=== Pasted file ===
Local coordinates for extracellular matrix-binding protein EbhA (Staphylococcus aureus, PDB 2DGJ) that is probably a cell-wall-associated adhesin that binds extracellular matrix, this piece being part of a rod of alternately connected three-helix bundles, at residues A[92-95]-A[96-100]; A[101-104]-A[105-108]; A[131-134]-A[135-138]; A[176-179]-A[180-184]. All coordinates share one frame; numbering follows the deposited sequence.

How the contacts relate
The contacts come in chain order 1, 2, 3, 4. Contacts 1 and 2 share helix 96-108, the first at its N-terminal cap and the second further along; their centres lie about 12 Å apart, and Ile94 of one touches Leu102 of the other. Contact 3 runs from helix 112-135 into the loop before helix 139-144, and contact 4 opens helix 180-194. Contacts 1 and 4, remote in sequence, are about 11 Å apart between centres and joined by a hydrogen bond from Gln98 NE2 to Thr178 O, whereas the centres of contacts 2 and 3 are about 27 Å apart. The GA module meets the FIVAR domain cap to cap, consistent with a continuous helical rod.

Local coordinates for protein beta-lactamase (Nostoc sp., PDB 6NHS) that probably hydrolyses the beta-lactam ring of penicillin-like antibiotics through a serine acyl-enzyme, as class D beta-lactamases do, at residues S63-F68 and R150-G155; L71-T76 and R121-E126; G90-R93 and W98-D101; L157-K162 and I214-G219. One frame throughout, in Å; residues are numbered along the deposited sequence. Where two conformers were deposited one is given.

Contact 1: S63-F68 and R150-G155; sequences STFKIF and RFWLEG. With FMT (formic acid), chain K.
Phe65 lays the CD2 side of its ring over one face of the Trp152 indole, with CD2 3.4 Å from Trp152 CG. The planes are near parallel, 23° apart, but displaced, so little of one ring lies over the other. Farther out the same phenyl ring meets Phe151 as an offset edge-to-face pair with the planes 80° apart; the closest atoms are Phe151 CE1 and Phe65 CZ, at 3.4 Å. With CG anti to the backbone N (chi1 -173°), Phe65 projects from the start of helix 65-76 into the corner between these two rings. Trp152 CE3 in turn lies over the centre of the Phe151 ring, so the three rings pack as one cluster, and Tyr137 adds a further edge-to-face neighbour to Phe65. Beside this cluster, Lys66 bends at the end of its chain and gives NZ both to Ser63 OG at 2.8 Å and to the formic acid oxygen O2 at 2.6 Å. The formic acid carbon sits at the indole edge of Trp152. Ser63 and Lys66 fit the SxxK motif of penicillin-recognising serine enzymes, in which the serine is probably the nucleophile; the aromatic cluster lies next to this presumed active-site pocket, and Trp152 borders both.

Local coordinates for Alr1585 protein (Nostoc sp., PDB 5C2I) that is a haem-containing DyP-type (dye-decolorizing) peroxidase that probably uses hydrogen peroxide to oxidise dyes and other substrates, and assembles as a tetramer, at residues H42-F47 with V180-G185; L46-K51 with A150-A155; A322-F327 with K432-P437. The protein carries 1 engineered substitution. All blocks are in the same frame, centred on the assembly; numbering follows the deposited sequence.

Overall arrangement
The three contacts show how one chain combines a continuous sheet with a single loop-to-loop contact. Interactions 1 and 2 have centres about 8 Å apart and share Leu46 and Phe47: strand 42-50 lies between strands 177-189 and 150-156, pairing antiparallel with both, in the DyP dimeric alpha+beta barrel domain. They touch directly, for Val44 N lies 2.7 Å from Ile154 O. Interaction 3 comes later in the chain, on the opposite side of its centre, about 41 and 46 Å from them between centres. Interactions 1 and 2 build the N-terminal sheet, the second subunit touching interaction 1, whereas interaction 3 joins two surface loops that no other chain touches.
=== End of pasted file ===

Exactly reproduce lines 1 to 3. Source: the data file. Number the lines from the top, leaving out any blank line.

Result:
Local coordinates for extracellular matrix-binding protein EbhA (Staphylococcus aureus, PDB 2DGJ) that is probably a cell-wall-associated adhesin that binds extracellular matrix, this piece being part of a rod of alternately connected three-helix bundles, at residues A[92-95]-A[96-100]; A[101-104]-A[105-108]; A[131-134]-A[135-138]; A[176-179]-A[180-184]. All coordinates share one frame; numbering follows the deposited sequence.

How the contacts relate
The contacts come in chain order 1, 2, 3, 4. Contacts 1 and 2 share helix 96-108, the first at its N-terminal cap and the second further along; their centres lie about 12 Å apart, and Ile94 of one touches Leu102 of the other. Contact 3 runs from helix 112-135 into the loop before helix 139-144, and contact 4 opens helix 180-194. Contacts 1 and 4, remote in sequence, are about 11 Å apart between centres and joined by a hydrogen bond from Gln98 NE2 to Thr178 O, whereas the centres of contacts 2 and 3 are about 27 Å apart. The GA module meets the FIVAR domain cap to cap, consistent with a continuous helical rod.